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Thus a new and plausible medical hypothesis was derived from a combination of text fragmentsand the information researcher’s background knowledge. Of course, the hypothesis still had to betested via non-textual means.

5 Techniques and toolsText mining systems use a broad spectrum of different approaches and techniques, partly becauseof the great scope of text mining and consequent diversity of systems that perform it, and partlybecause the field is so young that dominant methodologies have not yet emerged.

High-level issues: Training vs. knowledge engineeringThere is an important distinction between systems that use an automatic training approach to spotpatterns in data and ones that are based on a knowledge engineering approach and use rulesformulated by human experts. This distinction recurs throughout the field but is particularly starkin the areas of entity extraction and information extraction. For example, systems that extractpersonal names can use hand-crafted rules derived from everyday experience. Simple and obviousrules involve capitalization, punctuation, single-letter initials, and titles; more complex ones takeaccount of baronial prefixes and foreign forms. Alternatively, names could be manually marked upin a set of training documents and machine learning techniques used to infer rules that apply to testdocuments.In general, the knowledge engineering approach requires a relatively high level of humanexpertise—a human expert who knows the domain, and the information extraction system, wellenough to formulate high-quality rules. Formulating good rules is a demanding and time-consuming task for human experts, and involves many cycles of formulating, testing, and adjustingthe rules so that they perform well on new data.Markup for automatic training is clerical work that requires only the ability to recognize theentities in question when they occur. However, it is a demanding task because large volumes areneeded for good performance. Some learning systems can leverage unmarked training data toimprove the results obtained from a relatively small training set. For example, an experiment indocument categorization used a small number of labeled documents to produce an initial model,which was then used to assign probabilistically-weighted class labels to unlabeled documents[Nigam et al., 1998]. Then a new classifier was produced using all the documents as training data.The procedure was iterated until the classifier remained unchanged. Another possibility is tobootstrap learning based on two different and mutually reinforcing perspectives on the data, anidea called “co-training” [Blum and Mitchell, 1998].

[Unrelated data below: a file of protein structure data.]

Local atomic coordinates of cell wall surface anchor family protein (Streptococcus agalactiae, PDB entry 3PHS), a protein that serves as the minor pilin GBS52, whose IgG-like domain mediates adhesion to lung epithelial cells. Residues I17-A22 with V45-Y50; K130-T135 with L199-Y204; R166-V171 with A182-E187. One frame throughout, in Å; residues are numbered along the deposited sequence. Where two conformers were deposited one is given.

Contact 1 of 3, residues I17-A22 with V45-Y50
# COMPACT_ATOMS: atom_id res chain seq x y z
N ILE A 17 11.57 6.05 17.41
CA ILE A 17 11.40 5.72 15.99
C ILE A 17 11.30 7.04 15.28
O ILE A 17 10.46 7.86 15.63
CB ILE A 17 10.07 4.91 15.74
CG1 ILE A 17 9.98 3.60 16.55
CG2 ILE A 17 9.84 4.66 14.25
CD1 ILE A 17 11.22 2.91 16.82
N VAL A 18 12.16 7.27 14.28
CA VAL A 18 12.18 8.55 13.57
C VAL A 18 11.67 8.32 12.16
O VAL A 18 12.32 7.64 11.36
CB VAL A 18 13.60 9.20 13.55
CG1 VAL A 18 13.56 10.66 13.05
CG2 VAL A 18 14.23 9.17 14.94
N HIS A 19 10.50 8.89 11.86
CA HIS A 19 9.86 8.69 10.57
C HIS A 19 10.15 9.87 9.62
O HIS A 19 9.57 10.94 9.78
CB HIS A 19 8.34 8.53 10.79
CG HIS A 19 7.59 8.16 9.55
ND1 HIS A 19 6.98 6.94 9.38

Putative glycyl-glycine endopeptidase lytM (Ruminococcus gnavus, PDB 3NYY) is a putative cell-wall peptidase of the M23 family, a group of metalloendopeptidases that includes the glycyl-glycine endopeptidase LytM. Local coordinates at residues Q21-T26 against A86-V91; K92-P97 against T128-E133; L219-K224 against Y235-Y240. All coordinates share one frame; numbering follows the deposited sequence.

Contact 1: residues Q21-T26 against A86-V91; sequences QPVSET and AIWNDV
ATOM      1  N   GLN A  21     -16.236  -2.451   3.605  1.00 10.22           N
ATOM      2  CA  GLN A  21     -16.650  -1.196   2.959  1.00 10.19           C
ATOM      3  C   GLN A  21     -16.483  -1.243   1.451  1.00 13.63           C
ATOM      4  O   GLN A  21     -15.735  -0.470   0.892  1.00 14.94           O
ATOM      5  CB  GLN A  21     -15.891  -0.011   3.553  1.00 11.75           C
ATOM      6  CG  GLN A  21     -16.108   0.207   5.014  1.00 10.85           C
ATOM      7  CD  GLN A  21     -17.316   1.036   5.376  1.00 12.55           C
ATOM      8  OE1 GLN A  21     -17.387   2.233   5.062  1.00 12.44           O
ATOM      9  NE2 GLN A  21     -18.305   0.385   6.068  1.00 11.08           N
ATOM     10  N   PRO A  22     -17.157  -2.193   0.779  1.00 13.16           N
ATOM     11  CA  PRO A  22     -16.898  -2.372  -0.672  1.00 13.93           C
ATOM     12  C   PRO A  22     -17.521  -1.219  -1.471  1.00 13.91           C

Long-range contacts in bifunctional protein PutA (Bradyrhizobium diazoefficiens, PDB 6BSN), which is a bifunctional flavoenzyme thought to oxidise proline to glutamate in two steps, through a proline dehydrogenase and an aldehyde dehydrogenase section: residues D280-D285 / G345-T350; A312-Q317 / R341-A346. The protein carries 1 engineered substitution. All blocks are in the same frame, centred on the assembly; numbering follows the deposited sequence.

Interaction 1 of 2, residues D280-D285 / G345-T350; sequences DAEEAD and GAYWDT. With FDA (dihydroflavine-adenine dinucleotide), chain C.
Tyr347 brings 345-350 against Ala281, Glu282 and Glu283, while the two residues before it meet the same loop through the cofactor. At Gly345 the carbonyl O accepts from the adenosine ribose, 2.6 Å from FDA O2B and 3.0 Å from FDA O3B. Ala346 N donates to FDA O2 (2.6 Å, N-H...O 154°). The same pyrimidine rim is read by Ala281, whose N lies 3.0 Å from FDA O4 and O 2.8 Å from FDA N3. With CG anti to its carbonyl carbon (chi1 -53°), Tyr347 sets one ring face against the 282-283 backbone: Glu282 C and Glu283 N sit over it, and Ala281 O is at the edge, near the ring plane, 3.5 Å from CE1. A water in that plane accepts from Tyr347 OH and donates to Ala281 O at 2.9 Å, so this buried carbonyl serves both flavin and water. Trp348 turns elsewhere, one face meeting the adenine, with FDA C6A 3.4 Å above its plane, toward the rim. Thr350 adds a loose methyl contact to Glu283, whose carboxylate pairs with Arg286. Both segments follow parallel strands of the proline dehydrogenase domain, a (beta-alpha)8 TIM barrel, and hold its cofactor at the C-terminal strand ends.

Low-level issues: Token identificationDealing with natural language involves some rather mundane decisions that nevertheless stronglyaffect the success of the outcome. Tokenization, or splitting the input into words, is an importantfirst step that seems easy but is fraught with small decisions: how to deal with apostrophes andhyphens, capitalization, punctuation, numbers, alphanumeric strings, whether the amount of whitespace is significant, whether to impose a maximum length on tokens, what to do with non-printingcharacters, and so on. It may be beneficial to perform some rudimentary morphological analysis onthe tokens—removing suffixes [Porter, 1980] or representing them as words separate from thestem—which can be quite complex and is strongly language-dependent. Tokens may bestandardized by using a dictionary to map different, but equivalent, variants of a term into a singlecanonical form. Some text mining applications (e.g. text summarization) split the input intosentences and even paragraphs, which again involves mundane decisions about delimiters,capitalization, and non-standard characters.Once the input is tokenized, some level of syntactic processing is usually required. The simplestoperation is to remove stop words, which are words that perform well-defined syntactic roles butfrom a non-linguistic point of view do not carry information. Another is to identify common

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phrases and map them into single features. The resulting representation of the text as a sequence ofword features is commonly used in many text mining systems (e.g. for information extraction).